• Because chrome-people don't want a chromium based knockoff. They want chrome, because it's chrome, and because it's google... If another browser would be fine for them, just because it's chromium based, Opera would have way more market share than the 1.5% it has now. And just changing the engine for the sake of it won't help with anything... EdgeHTML is fine as it is. And this switch won't convince anyone to change to Edge (or whatever it will be called). This will just drive existing users away...
  • Right now the reputation of Edge is tainted and when the average user asks their tech-savvy friends what to do, those friends tell them, "Install Chrome". Now that Microsoft is going to build a Chromium-based Edge browser they would stand to gain a big chunk of the browser user base. Why? Because your average user is simply going to use the built in browser on their device. If it works why bother installing Chrome. (This is what you are rationalizing, right Daniel?) However, my guess of why EJ6612 thinks Google would bring Chrome to the Microsoft Store is because they would want to prevent any other Chromium based browser that is not Chrome grow in it's user base. Google is like that. No advantage for Microsoft. All the advantage for Google. I think it's possible only if Google brings their Chrome browser to the Microsoft Store as soon as possible (once policies allow it) and markets the heck out of it. I can see them trying to tout that its better, more stable and secure, has more extensions, etc. It might work, especially if the people are still thinking Chrome is better than whatever Microsoft has built.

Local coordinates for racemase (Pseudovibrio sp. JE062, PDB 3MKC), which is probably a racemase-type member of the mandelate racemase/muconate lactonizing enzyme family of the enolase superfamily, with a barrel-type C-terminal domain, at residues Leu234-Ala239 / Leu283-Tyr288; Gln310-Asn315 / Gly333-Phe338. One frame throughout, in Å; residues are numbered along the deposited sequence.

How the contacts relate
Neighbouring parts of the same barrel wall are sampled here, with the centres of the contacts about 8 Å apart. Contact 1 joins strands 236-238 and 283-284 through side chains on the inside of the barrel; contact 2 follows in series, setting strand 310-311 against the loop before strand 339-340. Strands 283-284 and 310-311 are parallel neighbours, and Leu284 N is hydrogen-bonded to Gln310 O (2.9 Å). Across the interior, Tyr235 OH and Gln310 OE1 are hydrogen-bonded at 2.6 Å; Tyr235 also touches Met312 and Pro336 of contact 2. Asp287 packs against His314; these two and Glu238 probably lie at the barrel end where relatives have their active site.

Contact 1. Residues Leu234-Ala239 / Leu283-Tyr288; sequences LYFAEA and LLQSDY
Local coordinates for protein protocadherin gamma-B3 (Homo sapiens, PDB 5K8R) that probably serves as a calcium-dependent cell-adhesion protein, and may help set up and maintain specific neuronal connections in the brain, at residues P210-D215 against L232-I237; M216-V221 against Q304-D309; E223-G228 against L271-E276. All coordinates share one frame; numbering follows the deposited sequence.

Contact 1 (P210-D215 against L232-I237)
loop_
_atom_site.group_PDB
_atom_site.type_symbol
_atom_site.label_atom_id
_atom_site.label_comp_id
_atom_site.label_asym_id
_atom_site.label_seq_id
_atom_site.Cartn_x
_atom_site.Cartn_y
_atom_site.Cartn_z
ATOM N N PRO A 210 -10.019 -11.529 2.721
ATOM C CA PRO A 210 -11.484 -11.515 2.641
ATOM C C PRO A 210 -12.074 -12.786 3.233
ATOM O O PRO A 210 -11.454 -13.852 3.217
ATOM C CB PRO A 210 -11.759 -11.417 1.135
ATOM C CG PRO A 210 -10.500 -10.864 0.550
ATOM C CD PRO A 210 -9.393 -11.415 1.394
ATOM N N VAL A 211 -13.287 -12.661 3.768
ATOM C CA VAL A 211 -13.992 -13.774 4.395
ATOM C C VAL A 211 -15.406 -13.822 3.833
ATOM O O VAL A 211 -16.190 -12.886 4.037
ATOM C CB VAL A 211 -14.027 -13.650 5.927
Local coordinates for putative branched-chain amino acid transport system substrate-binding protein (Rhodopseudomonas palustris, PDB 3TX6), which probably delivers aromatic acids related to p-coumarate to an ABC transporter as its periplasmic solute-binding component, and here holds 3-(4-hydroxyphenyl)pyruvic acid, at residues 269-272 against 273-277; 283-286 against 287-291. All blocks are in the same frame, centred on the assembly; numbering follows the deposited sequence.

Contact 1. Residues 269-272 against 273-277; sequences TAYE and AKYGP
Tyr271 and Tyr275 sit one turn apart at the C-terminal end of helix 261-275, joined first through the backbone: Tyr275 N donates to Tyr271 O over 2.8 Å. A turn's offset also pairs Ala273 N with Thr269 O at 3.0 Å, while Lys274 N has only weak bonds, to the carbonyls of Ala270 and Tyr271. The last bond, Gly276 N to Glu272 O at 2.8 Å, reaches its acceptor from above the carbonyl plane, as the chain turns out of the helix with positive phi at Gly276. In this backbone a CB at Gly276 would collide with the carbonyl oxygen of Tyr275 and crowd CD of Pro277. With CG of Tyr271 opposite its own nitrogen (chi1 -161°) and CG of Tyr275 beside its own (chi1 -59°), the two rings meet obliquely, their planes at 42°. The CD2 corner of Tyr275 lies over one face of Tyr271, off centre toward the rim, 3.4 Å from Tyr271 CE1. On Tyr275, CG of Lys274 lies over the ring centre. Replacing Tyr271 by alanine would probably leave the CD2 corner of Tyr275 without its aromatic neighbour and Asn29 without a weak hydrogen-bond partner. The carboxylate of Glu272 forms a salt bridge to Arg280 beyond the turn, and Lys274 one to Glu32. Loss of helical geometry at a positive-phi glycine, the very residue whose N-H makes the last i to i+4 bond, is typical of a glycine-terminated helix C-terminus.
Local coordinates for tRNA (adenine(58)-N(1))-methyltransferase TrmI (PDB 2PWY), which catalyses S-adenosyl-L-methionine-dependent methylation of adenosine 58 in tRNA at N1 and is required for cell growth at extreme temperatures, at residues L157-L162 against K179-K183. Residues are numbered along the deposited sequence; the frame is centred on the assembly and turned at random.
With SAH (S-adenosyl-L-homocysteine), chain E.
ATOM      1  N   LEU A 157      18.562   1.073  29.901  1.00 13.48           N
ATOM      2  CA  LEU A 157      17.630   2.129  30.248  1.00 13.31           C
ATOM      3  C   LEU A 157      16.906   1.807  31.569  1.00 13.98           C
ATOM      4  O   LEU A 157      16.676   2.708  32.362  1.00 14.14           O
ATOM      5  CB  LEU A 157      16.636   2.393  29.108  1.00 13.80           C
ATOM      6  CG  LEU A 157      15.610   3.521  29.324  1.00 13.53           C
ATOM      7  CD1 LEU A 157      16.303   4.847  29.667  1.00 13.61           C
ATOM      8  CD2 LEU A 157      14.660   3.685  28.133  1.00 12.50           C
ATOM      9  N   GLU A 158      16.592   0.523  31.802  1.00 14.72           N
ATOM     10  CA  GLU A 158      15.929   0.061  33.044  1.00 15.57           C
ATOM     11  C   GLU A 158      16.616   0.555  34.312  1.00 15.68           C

• I never understood why they didn't do that in the first place. Yeah, I lot of work lots that could have been put elsewhere. Edge had/has many problems, not just from the rendering engine, but UWP plateform too.
  • Same reason Apple doesn't do it: it's about having the most amount of control over a system. MS can control all of Edge. Chromium is a different beast.
  • I meant to use an existing rendering engine and concentrate on the features visible by the users. I remember they were pushing for WinJS at the time, they probably wanted to control everything like you said. Unfortunately, it didn't pan out. They need reach developers by using open standards and create value for the users.
  • But EdgeHTML supports open standards already.
  • Right. And the browser is fast, stable, and uses less battery. The reasoning in this article is flawed. Anti edge bias is showing, article should be based on facts.
  • EdgeHTML is also better on resource management which is why it's quite a popular Node.js runtime for JS IoT based apps since V8 is a resource hog. I'm still skeptical they'll be replacing EdgeHTML entirely, it might just be a V8 subsystem under Chakra Core (Edge's runtime) kinda like how Win10 has a Linux subsystem so that it can target both chrome based extensions and Edge extensions.
  • Again I'm lost as to why they would give that up? Seems to me like the basis for Uwp is edge.....
  • Here's hoping it would have the full desktop + webextension APIs like Chrome, so more extensions can be supported for it. I also hope they won't enforce all extensions to be hosted from the MS Store.